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Urban Lawyers

The New Social Structure of the Bar

Over the past several decades, the number of lawyers in large cities has doubled, women have entered the bar at an unprecedented rate, and the scale of firms has greatly expanded. This immense growth has transformed the nature and social structure of the legal profession. In the most comprehensive analysis of the urban bar to date, Urban Lawyers presents a compelling portrait of how these changes continue to shape the field of law today.

Drawing on extensive interviews with Chicago lawyers, the authors demonstrate how developments in the profession have affected virtually every aspect of the work and careers of urban lawyers-their relationships with clients, job tenure and satisfaction, income, social and political values, networks of professional connections, and patterns of participation in the broader community. Yet despite the dramatic changes, much remains the same. Stratification of income and power based on gender, race, and religious background, for instance, still maintains inequality within the bar.

The authors of Urban Lawyers conclude that organizational priorities will likely determine the future direction of the legal profession. And with this landmark study as their guide, readers will be able to make their own informed predictions.

352 pages | 43 line drawings, 10 tables | 6 x 9 | © 2005

Chicago and Illinois

Law and Legal Studies: General Legal Studies

Sociology: Occupations, Professions, Work


"With this twenty-year update, the best snapshot of American lawyers has become a major motion picture. It is theoretically trenchant, methodologically highly sophisticated, and scrupulously careful.  Essential reading for anyone interested in seeking to understand the future of the legal profession from a close reading of its immediate past."
--Richard L. Abel, editor of Lawyers: A CriticalReader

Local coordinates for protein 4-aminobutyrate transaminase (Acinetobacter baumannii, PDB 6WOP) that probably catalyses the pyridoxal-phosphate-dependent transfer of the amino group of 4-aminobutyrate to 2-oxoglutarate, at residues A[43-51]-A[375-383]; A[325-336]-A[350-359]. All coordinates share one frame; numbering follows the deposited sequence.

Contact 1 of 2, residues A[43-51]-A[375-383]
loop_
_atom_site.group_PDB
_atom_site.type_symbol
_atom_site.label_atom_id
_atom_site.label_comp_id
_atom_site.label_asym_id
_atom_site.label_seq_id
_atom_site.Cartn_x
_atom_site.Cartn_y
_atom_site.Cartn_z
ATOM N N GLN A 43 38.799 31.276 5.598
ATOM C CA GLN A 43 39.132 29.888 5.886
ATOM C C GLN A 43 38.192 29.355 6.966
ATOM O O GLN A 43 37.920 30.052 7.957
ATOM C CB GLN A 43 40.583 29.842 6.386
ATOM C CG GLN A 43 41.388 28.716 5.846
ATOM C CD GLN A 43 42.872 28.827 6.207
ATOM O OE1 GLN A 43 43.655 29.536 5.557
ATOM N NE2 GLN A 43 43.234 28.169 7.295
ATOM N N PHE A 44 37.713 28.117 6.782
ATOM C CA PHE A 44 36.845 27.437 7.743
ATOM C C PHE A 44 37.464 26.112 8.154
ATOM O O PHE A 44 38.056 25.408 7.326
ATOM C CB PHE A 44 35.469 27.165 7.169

Richard L. Abel

"Urban Lawyers is essential for anyone seeking to understand how the American legal profession reached where it is today and to predict where it may be in years to come. From a cautiously scrutinized empirical base of research data and interviews of Chicago lawyers, these accomplished researchers have compiled an authentic overview of the urban bar in the United States."

Robert MacCrate, former president of the American Bar Association

"An original, provocative study of how the law profession has changed over the past thirty years. The authors argue that this transformation has been driven largely by changes in corporate clients, who over time have grown bigger and have shifted away from manufacturing toward financial and service industries. Lawyers are now more likely to develop specialties and to work in large law firms--trends that have altered their legal work, compensation, and stratification in dramatic ways. Urban Lawyers shows that professions are dynamic institutions that can be changed as their economic and organizational environments are transformed."

Neil Fligstein, University of California, Berkeley

"This landmark study of Chicago lawyers documents dramatic changes over two decades: increasing diversity in both social origins and practice settings, accompanied by rising specialization, declining autonomy, and reduced professional authority and integration. Centering attention on the rising influence of large law organizations in shaping legal careers and practice patterns, Urban Lawyers engages the attention of readers interested in modern organizations and professions as well as in the evolution of contemporary legal practice."

Peter Marsden, Harvard University